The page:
After spending the day fishing in these calm waters, you’ll take refuge in the knowledge that you don’t have to go back to civilization tonight. You have found a way to forget it all, a Nirvana of sorts, and as the day winds down into evening, you decide the skipper and crew have become your new best friends. While anchored in the peaceful setting, you’ll find yourself staring back into Makua as the setting sun drops below the Western sea lighting up the now-golden valley for one last time, and you’ll wait in anticipation of the next day’s fishing and wonder if the crew is pulling your leg about offering to swim with the dolphins in the morning.

The dark summer sky of the tropics is a sight to behold, and Makua is definitely a place to study the stars. Take a star chart if you think of it, or use the time to test your skipper’s knowledge of the night sky (The Big Dipper, the Little Dipper, and Cassiopeia are some of the more recognizable constellations you’ll see). After a hot shower, a great meal, and an evening of conversation, you’ll retire to the berth and go to sleep feeling like one of the early voyagers who spent time in this very place, and what’s more, chances are you’ll be thinking about the very same things they were.

makua3.jpg (724350 bytes) Day breaks, and the look of Makua is different than what you saw the night before. The colors are deeper and greener, and the contours of the valley somehow seem different. Sure enough, as promised, the dolphins are there in the morning, frolicking near the beach by the handful of people who know they come every day and like to join in their play. There’s no noise of traffic, no buildings or concrete to look at, and most of the time, no other boats around to interrupt the magic of the moment. Just the smell of the coffee and eventual growl of the diesels that fires up a new day’s anticipation of Ahi.

You raise the anchor and set the fishing lines while still within a four-iron of the beach, and you again stand mystified that you’re trolling for giant pelagics only a mile from the shore. As the sun rises from the tips of the mountains, you think to yourself you have been here before. Later on at home, you watch a rerun of the classic 1965 James Michener movie "Hawaii" (the version with Julie Andrews, much of which was filmed here), and suddenly it all becomes as clear as the morning sky. You realize you’ve found heaven on earth, only thirty miles from Honolulu, in a place called Makua.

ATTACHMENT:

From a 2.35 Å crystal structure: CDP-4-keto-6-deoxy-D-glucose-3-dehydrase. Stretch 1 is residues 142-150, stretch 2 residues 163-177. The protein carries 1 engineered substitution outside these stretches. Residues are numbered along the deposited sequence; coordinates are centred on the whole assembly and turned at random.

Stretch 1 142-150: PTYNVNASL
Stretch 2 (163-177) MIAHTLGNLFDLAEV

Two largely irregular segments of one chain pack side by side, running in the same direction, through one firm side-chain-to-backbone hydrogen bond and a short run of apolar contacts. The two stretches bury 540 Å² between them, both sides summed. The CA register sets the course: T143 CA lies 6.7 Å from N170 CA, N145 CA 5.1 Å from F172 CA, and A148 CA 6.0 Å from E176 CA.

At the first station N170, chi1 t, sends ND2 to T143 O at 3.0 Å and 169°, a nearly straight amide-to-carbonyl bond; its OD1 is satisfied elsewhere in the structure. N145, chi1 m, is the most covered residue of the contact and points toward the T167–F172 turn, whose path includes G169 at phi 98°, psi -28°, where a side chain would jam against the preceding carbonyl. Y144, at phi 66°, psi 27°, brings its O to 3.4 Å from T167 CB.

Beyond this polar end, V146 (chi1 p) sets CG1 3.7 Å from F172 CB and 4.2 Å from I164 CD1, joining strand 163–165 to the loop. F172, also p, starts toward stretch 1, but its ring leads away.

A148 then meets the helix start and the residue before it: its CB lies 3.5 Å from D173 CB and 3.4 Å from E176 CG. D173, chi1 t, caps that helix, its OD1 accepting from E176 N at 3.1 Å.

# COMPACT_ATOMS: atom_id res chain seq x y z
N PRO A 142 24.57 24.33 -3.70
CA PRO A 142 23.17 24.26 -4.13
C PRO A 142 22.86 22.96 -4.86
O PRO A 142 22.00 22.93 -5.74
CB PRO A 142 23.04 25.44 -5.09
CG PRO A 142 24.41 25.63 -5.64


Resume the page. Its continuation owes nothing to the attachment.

Going to Makua

Don’t plan on any kind of trip to this location if you are on a limited time schedule or are visiting in the winter or early spring months. While the Marlin fishing can be excellent year ‘round at the FADS and in the deeper waters within 10 - 15 miles from shore, the swells and conditions in the winter are just too unpredictable for a safe night’s stay in the bay on any given evening.

Pokai Bay is the nearest real refuge and has a breakwater (Makua is an open bight), but it can have a tremendous surge pumping in and out, and it may be difficult for your skipper to obtain berthing on short notice. Most of the charter boats won’t run to Makua in anything but the best weather, and August is probably the best month to go, followed by September, July, June, and October. Bottom fishing can also be done at night, but the bottom is sand where you’ll anchor, so the fish may not be all that abundant, colorful, or varied.

After your trip aboard, you’ll probably want to go back to the area by land and visit the caves, the cemetary, the beach, and just spend some time looking up into this enormous cavern of a valley. There are some amazing views and things to see up here, so pack a lunch and a few containers of water, and you’ll be one to go home with a great memory of fishing the Waianae Coast and a hike into the valley that made you feel as though you were cared for.